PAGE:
Are U.S. antitrust laws suited to deal with the challenges presented by rapidly evolving digital industries?
That was the question posed at a September 16 hearing of the House Judiciary Committee’s Subcommittee on the Courts and Competition Policy.
The subcommittee heard testimony from six witnesses, including a top Federal Trade Commission official, a consultant to the telecom industry, the head of a global think tank, and a research director for a consumer advocacy group.
As with many antitrust policy issues, the responses varied and depended on who was answering the question.
Market Principles, Flexibility
The first witness, FTC Bureau of Competition Director Richard Feinstein, pointed out that the antitrust laws have been successful in fostering competition for more than a century because they are rooted in fundamental market principles.
“[C]ompetition among independent firms yields lower prices, better service, more choices, and the promise of better products tomorrow; and that business conduct that unreasonably impedes competition limits economic growth,” Feinstein said.
The Commission’s task of preventing unreasonable exclusionary and predatory conduct by firms with monopoly power—while also making sure not to limit their incentives to innovate and compete aggressively—is more complex in the rapidly evolving digital marketplace. However, current antitrust laws and the remedies available under the Federal Trade Commission Act are flexible enough to meet the challenge, said the agency enforcer.
Feinstein highlighted two recent FTC matters to illustrate the agency’s flexibility in investigating and bringing enforcement actions in high-tech markets—the recently-settled administrative action against Intel Corporation and its decision not to challenge Google’s proposed acquisition of mobile advertising firm AdMob.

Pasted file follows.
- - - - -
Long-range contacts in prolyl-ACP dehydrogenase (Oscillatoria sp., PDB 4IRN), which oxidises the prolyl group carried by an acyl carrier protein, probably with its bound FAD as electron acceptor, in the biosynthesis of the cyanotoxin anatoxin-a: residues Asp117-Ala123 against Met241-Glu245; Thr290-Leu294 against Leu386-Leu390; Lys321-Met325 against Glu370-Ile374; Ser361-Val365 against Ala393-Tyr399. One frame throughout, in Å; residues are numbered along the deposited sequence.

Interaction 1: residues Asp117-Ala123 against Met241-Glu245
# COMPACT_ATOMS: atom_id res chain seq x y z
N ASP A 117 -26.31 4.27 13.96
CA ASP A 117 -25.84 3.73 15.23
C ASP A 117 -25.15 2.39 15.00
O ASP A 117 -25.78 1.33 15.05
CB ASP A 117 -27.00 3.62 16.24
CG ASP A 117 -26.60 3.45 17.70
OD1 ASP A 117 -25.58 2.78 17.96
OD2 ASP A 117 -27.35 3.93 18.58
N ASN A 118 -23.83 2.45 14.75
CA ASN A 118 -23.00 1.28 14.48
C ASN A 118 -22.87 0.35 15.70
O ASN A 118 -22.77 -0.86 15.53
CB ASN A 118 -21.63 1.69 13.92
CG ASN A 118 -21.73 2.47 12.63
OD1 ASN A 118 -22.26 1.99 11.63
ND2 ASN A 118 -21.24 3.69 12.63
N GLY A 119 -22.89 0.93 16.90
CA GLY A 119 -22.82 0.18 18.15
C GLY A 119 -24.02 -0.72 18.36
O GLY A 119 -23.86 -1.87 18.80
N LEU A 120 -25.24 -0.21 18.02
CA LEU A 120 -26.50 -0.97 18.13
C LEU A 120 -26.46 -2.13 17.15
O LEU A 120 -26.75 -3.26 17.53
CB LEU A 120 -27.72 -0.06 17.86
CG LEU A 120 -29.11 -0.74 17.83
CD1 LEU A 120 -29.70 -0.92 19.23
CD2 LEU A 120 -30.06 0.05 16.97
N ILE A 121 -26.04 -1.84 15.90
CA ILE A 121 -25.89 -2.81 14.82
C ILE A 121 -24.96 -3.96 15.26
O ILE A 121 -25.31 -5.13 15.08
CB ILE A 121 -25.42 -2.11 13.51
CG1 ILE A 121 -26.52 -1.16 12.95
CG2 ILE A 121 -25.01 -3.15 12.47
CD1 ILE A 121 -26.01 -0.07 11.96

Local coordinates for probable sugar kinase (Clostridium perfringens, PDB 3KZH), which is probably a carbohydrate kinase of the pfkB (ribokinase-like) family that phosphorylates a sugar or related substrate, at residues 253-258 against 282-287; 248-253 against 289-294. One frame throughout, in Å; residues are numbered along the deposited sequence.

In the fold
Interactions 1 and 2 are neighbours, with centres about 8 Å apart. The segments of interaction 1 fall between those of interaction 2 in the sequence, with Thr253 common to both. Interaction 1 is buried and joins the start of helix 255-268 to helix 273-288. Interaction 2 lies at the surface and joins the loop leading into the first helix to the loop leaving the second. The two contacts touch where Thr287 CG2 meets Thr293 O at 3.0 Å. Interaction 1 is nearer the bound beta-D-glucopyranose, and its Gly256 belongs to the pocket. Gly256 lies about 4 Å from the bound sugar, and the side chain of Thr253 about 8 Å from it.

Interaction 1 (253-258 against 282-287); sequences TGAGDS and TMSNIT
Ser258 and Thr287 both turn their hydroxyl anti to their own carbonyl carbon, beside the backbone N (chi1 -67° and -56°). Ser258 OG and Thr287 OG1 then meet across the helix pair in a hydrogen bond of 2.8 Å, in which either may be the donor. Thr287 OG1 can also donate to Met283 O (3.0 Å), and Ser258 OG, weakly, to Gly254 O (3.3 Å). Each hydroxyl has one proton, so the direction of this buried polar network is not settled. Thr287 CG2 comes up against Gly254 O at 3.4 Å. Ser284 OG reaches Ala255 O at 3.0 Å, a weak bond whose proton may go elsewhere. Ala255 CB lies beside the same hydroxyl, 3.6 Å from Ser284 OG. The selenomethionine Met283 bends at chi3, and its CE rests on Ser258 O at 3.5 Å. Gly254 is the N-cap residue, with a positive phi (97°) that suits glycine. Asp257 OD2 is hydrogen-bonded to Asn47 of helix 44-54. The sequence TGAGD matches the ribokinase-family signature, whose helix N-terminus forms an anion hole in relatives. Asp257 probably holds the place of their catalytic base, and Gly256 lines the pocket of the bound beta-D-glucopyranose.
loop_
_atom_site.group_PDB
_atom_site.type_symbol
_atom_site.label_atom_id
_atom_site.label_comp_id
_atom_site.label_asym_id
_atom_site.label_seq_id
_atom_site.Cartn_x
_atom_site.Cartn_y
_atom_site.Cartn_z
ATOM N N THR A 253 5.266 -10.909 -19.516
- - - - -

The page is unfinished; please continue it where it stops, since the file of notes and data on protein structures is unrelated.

According to Feinstein, the Intel suit demonstrated how antitrust principles can be applied to remedy abusive monopolistic conduct when an innovative company goes too far. The FTC challenged Intel’s unfair methods of competition and unfair acts and practices designed to maintain a monopoly in the computer chip market and to create a monopoly in the graphics processing unit market.
The investigation into Google’s acquisition of AdMob provided an example of the agency’s ability to address rapidly changing technology markets, he said. Initially, the agency had concerns that the loss of head-to-head competition between the two leading mobile advertising networks would harm competition. However, the concerns were overshadowed by Apple’s acquisition of Quattro Wireless, the third largest mobile ad network, and Apple’s introduction of its own mobile advertising network as part of its iPhone applications package.
“Because of these changing circumstances, the Commission found reason to believe that Apple quickly would become a strong mobile advertising network,” the FTC official explained.
Anticompetitive “Red Flags”
Ed Black, President and CEO of the Computer & Communications Industry Association (CCIA), agreed that certain aspects of high-tech markets—such as network effects, tipping points, intellectual property thickets, lock-in, and complexity—may complicate antitrust enforcement.
Black identified three “red flag” anticompetitive behaviors that threaten high tech markets: